Though approximately 25 women used to share one small bathroom at the garment shop, the Defendants now provide the male prisoners with a single bathroom and give the women prisoners four bathrooms. (R. 4-140 to 141; 11-136; Pls. Ex. 362.)

  The printing and garment shops do not have an adequate ventilation system which is capable of diluting and eliminating airborne contaminants. (R. 6-34; Pls. Ex. 637 at 13;) Instead there are fans near the ceiling on one side which blow air into the building while on the other side there are fans to blow air out of the building. (R. 6-33 to 6-34.)

  Though the evidence undoubtedly demonstrates some attempts to improve conditions at the Annex and the industries, numerous Daily Work Sheets of Facilities Management and Facilities Engineering Service Orders show accelerated activity in the month before the site visit of the Plaintiffs' environmental health expert, Mr. Duel. (Pls. Ex. 480 DC0033257-DC0033300.) Since the February 1994 inspection by Mr. Duel, the Defendants have repaired the roof where it leaked onto the electrical box. (R. 6-44.) A dirty ceiling in the kitchen had been replaced and lighting for the walk-in coolers had been added. (R. 6-45.)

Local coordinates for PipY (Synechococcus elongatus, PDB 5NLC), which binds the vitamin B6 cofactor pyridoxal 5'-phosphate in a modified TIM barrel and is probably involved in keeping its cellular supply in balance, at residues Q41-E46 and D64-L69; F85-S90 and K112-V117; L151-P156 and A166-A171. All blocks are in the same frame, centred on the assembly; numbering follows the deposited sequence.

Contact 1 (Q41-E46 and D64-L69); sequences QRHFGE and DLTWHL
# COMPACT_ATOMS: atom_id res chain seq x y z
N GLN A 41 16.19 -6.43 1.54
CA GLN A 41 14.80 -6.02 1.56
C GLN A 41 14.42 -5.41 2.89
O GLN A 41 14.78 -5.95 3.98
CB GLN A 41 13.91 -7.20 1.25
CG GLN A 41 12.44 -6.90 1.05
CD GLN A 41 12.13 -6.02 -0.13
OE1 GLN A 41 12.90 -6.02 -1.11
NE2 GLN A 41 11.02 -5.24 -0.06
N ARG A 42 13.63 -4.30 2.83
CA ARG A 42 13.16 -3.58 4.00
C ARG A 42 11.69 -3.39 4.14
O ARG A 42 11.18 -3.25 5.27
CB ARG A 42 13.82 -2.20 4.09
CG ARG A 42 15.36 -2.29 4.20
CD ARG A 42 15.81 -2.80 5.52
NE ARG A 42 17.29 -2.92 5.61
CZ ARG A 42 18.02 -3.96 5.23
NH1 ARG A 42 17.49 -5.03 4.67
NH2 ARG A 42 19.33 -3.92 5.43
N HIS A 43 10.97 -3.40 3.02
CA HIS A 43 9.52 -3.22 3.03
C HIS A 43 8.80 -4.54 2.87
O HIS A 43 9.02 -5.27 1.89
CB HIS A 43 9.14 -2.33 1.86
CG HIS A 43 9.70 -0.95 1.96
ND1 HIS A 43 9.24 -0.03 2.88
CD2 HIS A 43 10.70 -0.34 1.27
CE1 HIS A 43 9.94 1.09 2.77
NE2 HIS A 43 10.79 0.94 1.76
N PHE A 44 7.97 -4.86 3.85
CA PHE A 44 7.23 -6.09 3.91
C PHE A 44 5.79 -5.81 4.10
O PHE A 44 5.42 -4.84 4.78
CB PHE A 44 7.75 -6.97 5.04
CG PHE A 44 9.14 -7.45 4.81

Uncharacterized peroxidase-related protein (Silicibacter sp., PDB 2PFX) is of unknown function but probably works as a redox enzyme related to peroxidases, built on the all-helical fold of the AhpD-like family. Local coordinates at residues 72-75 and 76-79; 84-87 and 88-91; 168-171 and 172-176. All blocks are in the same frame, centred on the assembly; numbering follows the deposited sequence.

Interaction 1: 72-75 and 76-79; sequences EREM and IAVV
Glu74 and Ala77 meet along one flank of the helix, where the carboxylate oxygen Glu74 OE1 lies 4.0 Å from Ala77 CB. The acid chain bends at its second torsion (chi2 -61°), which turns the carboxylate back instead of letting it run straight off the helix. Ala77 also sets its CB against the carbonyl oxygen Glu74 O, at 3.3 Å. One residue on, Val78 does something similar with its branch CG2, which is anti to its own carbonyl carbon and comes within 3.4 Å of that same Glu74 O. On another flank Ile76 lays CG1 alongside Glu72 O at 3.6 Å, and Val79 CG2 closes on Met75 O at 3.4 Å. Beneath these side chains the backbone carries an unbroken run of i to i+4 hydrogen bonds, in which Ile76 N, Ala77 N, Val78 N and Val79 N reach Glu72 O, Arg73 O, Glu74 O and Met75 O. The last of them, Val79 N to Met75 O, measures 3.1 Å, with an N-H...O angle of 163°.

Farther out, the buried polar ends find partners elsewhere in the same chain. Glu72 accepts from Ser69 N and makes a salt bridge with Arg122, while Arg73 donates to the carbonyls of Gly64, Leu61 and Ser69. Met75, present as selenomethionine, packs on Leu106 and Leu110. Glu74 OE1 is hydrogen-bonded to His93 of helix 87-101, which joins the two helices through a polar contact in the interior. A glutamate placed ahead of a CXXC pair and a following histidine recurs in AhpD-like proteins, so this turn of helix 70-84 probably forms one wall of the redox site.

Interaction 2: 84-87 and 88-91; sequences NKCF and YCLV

2. Fire Safety

  The three crucial elements of fire safety are the building, the systems within the building, and the building's operations. (R. 7-7.) The operational aspect of a correctional facility is distinct from an ordinary building because inmates need the assistance of third parties (correctional staff) to exit a building. (R. 7-23.) It is, therefore, crucially ...